Friday, June 6, 2008

Biblical literracy, Christian education, and Life Principles

I haven't been blogging much in the last several months.. and since I am presently unemployed and have a decent amount of free time, I am committing to starting up again.

I feel caught in a tension. Christians seem to be stuck in an "all or nothing" mentality when it comes to biblical education. Either we study grand overarching systematic theology, or we reduce the text to mere life principles.

This has been painfully clear to me in my present quest for finding a new job. I've been researching a lot of high schools, and many seem to have no need for somebody with a Masters degree in New Testament. Their Bible curriculums are so basic and simple that it is no accident that they pass out Bible classes to coaches or teachers with specialties in other fields.

In my mind this is very discouraging. If we believe scripture is God's revealed truth, and if we agree with Paul that God's wisdom makes any mere human wisdom appear foolish, then we must start with a solid understanding of scriptural truth before we can really proceed with any other. It would seem that this simply means that if we're trying to educate our kids to actually think critically and well about issues of truth, then why would we want to simplify their biblical education? I have no problem with other subjects being taught at a high level, but my problem is when Bible is seen as the "easy subject". We should NEED more specialized high school Bible teachers, (and I say this with conviction, not self interest).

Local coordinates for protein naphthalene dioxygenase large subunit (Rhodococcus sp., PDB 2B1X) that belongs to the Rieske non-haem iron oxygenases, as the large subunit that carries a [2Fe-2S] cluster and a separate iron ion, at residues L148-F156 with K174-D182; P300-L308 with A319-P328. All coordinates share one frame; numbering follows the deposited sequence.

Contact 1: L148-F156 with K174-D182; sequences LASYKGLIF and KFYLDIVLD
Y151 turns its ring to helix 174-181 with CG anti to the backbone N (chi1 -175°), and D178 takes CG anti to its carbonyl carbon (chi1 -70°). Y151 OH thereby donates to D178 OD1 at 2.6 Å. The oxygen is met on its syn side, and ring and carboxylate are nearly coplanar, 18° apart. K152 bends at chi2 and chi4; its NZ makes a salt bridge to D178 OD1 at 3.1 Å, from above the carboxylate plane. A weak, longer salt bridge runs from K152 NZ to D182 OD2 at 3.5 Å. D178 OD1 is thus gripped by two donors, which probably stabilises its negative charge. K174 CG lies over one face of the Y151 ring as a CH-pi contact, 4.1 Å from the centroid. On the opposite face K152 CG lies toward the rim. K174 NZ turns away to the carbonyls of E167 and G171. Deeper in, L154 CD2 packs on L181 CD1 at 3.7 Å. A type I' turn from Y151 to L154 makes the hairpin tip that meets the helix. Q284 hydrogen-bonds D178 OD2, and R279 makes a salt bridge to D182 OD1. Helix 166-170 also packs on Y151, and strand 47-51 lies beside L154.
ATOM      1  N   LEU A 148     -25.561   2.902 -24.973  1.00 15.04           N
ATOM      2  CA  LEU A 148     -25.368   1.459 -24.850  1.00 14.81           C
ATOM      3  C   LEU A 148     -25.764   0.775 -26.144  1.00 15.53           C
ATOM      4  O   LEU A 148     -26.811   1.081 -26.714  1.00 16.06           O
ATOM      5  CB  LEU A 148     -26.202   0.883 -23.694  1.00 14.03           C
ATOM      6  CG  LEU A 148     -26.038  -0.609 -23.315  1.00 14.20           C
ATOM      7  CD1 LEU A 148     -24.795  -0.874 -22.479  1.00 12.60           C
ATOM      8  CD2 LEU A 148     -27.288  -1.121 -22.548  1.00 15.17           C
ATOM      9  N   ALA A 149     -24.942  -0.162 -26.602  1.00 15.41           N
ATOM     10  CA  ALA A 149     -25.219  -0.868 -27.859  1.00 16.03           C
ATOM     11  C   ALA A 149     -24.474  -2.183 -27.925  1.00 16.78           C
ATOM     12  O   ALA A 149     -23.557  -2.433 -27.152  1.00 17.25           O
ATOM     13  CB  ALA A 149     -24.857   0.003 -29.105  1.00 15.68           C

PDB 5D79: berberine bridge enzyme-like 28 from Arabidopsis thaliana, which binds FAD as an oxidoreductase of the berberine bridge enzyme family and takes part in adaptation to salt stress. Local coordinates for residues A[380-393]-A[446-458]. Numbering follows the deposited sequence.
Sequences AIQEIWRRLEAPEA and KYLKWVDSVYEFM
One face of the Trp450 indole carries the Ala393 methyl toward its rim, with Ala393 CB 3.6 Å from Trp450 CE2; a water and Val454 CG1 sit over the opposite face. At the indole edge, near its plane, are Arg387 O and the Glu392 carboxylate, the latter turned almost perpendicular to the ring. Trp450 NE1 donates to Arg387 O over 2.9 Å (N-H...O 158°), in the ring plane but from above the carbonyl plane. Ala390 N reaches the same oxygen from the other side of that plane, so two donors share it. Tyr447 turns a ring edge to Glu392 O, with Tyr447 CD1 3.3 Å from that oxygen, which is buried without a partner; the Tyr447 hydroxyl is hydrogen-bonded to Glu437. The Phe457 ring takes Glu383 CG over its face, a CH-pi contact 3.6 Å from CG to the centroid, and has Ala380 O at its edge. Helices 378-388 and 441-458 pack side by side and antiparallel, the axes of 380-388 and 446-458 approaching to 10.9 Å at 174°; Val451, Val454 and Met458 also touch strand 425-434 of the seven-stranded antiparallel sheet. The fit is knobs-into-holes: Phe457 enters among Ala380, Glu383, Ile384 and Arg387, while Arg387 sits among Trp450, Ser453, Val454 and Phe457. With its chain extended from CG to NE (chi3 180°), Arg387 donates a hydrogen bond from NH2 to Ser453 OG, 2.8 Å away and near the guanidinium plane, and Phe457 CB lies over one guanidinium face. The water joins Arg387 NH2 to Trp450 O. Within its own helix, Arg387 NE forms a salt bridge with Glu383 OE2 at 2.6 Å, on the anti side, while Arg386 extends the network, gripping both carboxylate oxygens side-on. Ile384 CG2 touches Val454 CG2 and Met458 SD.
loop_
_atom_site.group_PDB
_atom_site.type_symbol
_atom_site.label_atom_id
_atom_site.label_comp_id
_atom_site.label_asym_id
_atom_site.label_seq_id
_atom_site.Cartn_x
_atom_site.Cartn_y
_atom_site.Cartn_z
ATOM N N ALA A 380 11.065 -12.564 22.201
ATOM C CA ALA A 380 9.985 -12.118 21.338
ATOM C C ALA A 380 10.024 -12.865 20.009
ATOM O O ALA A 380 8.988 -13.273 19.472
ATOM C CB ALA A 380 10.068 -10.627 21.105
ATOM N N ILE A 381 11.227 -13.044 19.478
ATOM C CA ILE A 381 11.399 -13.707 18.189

Instead, a lot of what I have seen is basic Bible survey, and lots of "Life Principles" classes. In my opinion, at least out of the schools I've seen, many have a Bible program that is just a glorified youth group. This content is what I think is appropriate for parents to teach in the home, and also covered (and then some) in the church. What is the point of repeating this material a third time? If being raised in a Christian family and attending a church is not enough to explain why you should not go out and have sex, or what Christian dating looks like, then I doubt a Bible class at high school will really change your mind. Of course no family or church is perfect, but I do not think that then should shift the focus of Bible classes, especially when the classrom is hardly the place for a mentoring relationship. Instead, Bible classes need to suplement the home and church, building a solid Biblical literate basis with the principle of pursuing Christian excellence.

Its been my experience at Biola that a lot of freshmen already have an established opinion on theology, and many are overwhelmed with Biola's Bible classes. This is really sad, because at least those who came from a solid church, and certainly those who went through a Christian High School should find Biola's Bible classes no more of a challenge than Biola's English or History classes. College is the next step up, and when your finding that instead of a step you have a chasm to cross, something is wrong. And I do not believe it is that Biola's standards are too high.